Tukonen recalled

The Kings recalled Lauri Tukonen from Manchester on Wednesday and placed enforcer Raitis Ivanans on the injured list with an arm injury. It will be interesting to see how Tukonen fares in the NHL. The Kings took him with the 11th overall pick in 2004, the same place they took Anze Kopitar the following year, but Tukonen’s development has been much slower. Last season he had 14 goals and 22 assists in 62 games and this season he had 10 goals and 13 assists in 43 games. Of course, I can’t speak to the minutes he’s been playing or who he’s been playing with, so numbers can sometimes be misleading. I’ll be interested to see how Marc Crawford uses Tukonen.

Facebook Twitter Plusone Digg Reddit Stumbleupon Tumblr Email

What could have been?

In the 12 games since Sean Burke arrived, the Kings have a goals-against average of just more than 2.3 in regulation. That’s all games, not just games that Burke has started and/or completed. Now look at November, when the Kings lost eight of 13 games and really started to see things slip away. They lost games by scores of 4-3 (in overtime), 6-4, 7-3, 3-2 (shootout), 4-3, 6-3, 5-3 and 7-4. All of those games were winnable with good goaltending.

Of course, that’s just one month. In October, when the Kings lost 10 of 14, they scored a total of 13 goals in their 10 losses. So it would have been a bad start, regardless of the goalie, but decent play in net could have at least kept the Kings from sinking to the bottom of the conference.

Mattias Norstrom missed today’s game with the sprained knee he suffered on Saturday. I talked to Norstrom briefly as he walked out of the dressing room Saturday night and he had a bit of a limp but thought he’d be able to play today. For Norstrom to miss a game, that’s really something. He had been 60-for-60 this season and since 1999-2000 he’s missed 17 regular-season games out of a possible 553.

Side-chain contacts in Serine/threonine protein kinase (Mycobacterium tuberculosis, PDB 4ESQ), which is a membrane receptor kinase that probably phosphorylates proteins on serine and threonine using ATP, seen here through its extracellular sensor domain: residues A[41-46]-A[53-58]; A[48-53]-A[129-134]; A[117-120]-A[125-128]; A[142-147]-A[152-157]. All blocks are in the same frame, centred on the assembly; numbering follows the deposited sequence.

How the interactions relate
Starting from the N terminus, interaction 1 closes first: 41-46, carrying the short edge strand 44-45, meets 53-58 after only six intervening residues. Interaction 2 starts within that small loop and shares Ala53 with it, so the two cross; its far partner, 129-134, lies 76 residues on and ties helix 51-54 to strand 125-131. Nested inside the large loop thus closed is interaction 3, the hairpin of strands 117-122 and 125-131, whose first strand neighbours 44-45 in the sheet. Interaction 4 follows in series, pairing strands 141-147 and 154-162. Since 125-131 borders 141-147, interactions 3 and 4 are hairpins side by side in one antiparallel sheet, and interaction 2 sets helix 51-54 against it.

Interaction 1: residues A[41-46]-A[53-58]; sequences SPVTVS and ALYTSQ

It’s the Marc Crawford Reunion Tour this week, with Vancouver and Colorado coming to town.

Facebook Twitter Plusone Digg Reddit Stumbleupon Tumblr Email

Armstrong extension

The Kings have signed 33-year-old center Derek Armstrong to a two-year, $3-million contract extension.

The signing speaks volumes about what the Kings — and GM Dean Lombardi in particular — think about Armstrong. They’ve been looking to trade guys with expiring contracts but in Armstrong’s case, they locked him up before he could become a free agent this summer. You’d have to think that a few playoff caliber teams out there would have loved to pick up a guy like Armstrong for the stretch run and the playoffs.

Armstrong isn’t a big name, and never will be, but he’s severely underrated. Put him out there with any two wingers and he will get the job done. He’s a very responsible two-way player who leads the Kings with a plus-16 rating, which is startling when you consider that only three Kings are in the plus category this season. Michael Cammalleri is second at plus-6 and Jamie Lundmark is plus-1. With one more goal, Armstrong will be in double digits for the fourth consecutive season and he’s two points from matching his career high of 41.

Maybe more importantly, as the Kings try to build with youth, Armstrong is an excellent teammate, an ego-free guy who toiled in the IHL and AHL for almost a decade but made himself into a NHL player.

Facebook Twitter Plusone Digg Reddit Stumbleupon Tumblr Email

Kings in London

Nothing official has been announced yet, but it’s almost certain that the Kings will open next season with two games in London against the Ducks. It’s a way for the NHL to expand internationally, and for AEG to have a high-profile event to fill the arena it is renovating and reopening in London this summer, but what does it mean from a hockey standpoint?